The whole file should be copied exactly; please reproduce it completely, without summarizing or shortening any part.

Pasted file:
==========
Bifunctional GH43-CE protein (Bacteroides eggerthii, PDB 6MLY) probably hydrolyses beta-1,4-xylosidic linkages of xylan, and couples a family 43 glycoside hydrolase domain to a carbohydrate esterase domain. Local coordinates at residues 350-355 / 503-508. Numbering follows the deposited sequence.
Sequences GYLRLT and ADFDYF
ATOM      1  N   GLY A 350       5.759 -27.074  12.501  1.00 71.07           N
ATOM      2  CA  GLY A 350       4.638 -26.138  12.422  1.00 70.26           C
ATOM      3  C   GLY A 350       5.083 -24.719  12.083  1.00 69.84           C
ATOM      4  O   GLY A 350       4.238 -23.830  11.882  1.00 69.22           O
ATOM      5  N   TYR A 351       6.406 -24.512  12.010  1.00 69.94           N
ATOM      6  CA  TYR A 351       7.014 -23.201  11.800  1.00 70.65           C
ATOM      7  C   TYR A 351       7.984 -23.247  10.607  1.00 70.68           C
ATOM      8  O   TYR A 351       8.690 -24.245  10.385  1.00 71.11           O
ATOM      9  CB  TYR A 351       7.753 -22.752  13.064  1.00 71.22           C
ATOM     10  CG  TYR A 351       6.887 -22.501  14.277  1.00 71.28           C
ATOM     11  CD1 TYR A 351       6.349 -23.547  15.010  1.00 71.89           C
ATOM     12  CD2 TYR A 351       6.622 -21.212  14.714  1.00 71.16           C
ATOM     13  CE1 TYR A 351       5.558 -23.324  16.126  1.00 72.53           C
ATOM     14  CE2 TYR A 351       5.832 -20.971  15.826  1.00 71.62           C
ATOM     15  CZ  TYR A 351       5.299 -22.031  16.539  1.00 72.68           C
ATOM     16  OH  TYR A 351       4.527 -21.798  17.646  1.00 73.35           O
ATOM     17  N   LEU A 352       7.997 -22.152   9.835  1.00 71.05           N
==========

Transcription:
Bifunctional GH43-CE protein (Bacteroides eggerthii, PDB 6MLY) probably hydrolyses beta-1,4-xylosidic linkages of xylan, and couples a family 43 glycoside hydrolase domain to a carbohydrate esterase domain. Local coordinates at residues 350-355 / 503-508. Numbering follows the deposited sequence.
Sequences GYLRLT and ADFDYF
ATOM      1  N   GLY A 350       5.759 -27.074  12.501  1.00 71.07           N
ATOM      2  CA  GLY A 350       4.638 -26.138  12.422  1.00 70.26           C
ATOM      3  C   GLY A 350       5.083 -24.719  12.083  1.00 69.84           C
ATOM      4  O   GLY A 350       4.238 -23.830  11.882  1.00 69.22           O
ATOM      5  N   TYR A 351       6.406 -24.512  12.010  1.00 69.94           N
ATOM      6  CA  TYR A 351       7.014 -23.201  11.800  1.00 70.65           C
ATOM      7  C   TYR A 351       7.984 -23.247  10.607  1.00 70.68           C
ATOM      8  O   TYR A 351       8.690 -24.245  10.385  1.00 71.11           O
ATOM      9  CB  TYR A 351       7.753 -22.752  13.064  1.00 71.22           C
ATOM     10  CG  TYR A 351       6.887 -22.501  14.277  1.00 71.28           C
ATOM     11  CD1 TYR A 351       6.349 -23.547  15.010  1.00 71.89           C
ATOM     12  CD2 TYR A 351       6.622 -21.212  14.714  1.00 71.16           C
ATOM     13  CE1 TYR A 351       5.558 -23.324  16.126  1.00 72.53           C
ATOM     14  CE2 TYR A 351       5.832 -20.971  15.826  1.00 71.62           C
ATOM     15  CZ  TYR A 351       5.299 -22.031  16.539  1.00 72.68           C
ATOM     16  OH  TYR A 351       4.527 -21.798  17.646  1.00 73.35           O
ATOM     17  N   LEU A 352       7.997 -22.152   9.835  1.00 71.05           N